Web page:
Message 7 of 11 , Oct 31, 2009
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                  Indeed there are, few as we may be. In sufficient numbers, apparently,
                  to keep books of Brian Hines, Pierre Hadot, John Deck, et. al. in print.

                  There's nothing quite like Neoplatonism. My first encounter was like an
                  electric shock.



                  Best wishes,

                  Michael Paris


                  Bruce MacLennan wrote:

                  Hi Les,

                  On Oct 27, 2009, at 5:54 AM, leslie greenhill wrote:

                  > Did Neoplatonism only exist in the past or are there a few people
                  > around now who actively continue and develop the tradition?

                  Yes, there are some of us who pursue it in our own (perhaps divergent)
                  ways.

                  Hugieia!
                  Bruce MacLennan
                • John Uebersax
                  A while back I tried to compile a list of Platonists in the Italian Renaissance, beginning with Marsilio Ficino s Florentine circle. It didn t take long
                  Message 8 of 11 , Nov 1, 2009
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                    A while back I tried to compile a list of Platonists in the Italian Renaissance, beginning with Marsilio Ficino's Florentine circle. It didn't take long before the list expanded to an unmanageable level. There were Platonists all over the place, beyond counting. And this was probably true in other historical periods as well. We know about the famous figures. But they were just the tip of the iceberg. We like to think it's the famous figures who define the history of philosophy. That's one view. An alternative is that it's the zeitgeist that evolves, and that the famous figures are markers, indicators of the zeitgeist -- or maybe catalysts -- but not the same as the zeitgeist itself. It's arguably the greater numbers of students and scholars quietly studying Platonism on their own that are the defining element.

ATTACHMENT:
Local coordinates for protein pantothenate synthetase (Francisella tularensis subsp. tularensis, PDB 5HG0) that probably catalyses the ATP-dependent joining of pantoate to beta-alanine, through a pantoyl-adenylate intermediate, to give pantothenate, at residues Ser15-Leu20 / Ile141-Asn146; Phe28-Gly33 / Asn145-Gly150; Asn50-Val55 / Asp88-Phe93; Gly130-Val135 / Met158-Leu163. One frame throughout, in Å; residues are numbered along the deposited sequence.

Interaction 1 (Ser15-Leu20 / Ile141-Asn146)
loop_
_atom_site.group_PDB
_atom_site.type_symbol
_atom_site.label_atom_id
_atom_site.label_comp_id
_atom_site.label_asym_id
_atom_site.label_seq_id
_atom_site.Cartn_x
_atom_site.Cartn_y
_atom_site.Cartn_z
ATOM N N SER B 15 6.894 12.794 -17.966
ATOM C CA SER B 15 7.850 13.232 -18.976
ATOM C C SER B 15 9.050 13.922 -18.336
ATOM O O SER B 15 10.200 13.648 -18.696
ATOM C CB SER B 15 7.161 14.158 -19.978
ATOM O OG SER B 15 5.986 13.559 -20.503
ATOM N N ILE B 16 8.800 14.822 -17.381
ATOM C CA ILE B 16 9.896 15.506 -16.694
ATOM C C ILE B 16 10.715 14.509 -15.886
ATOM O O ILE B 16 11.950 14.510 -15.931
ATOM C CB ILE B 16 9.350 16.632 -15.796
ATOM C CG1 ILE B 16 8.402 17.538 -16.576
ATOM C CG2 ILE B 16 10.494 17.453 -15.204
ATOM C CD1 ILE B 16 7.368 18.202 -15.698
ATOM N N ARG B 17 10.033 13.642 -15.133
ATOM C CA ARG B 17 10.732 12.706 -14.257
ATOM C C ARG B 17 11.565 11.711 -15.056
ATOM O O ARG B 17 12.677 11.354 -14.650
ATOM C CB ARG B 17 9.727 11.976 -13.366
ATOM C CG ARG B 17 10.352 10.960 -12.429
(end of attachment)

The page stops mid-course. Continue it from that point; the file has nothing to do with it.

John Uebersax
                  • leslie greenhill
                    John   Would you place Leonardo da Vinci in that circle?  I have made a study of his version of Vitruvian Man and certain aspects of his notebooks.  I have
                    Message 9 of 11 , Nov 1, 2009
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                      John
                       
                      Would you place Leonardo da Vinci in that circle?  I have made a study of his version of Vitruvian Man and certain aspects of his notebooks.  I have a strong view that he had Platonic and Pythagorean leanings.  And in my hometown, Melbourne, like a few new world cities, our early architecture (via Freemasonry) has been extensively influenced by Platonic and Pythagorean ideas.  A preliminary examination of one of our most significant structures suggests that key aspects of Plato's design for Atlantis has been ingeniously incorporated.  
                       
                      Les
                       
                      P.O. Box 314
                      Mentone, Victoria 3194 Australia
                      Email: neoplatonist2000@...

                      --- On Sun, 1/11/09, John Uebersax <john.uebersax@...> wrote:


                      From: John Uebersax <john.uebersax@...>
                      Subject: Re: [neoplatonism] Neoplatonism book reviews
                      To: neoplatonism@yahoogroups.com
                      Received: Sunday, 1 November, 2009, 6:03 PM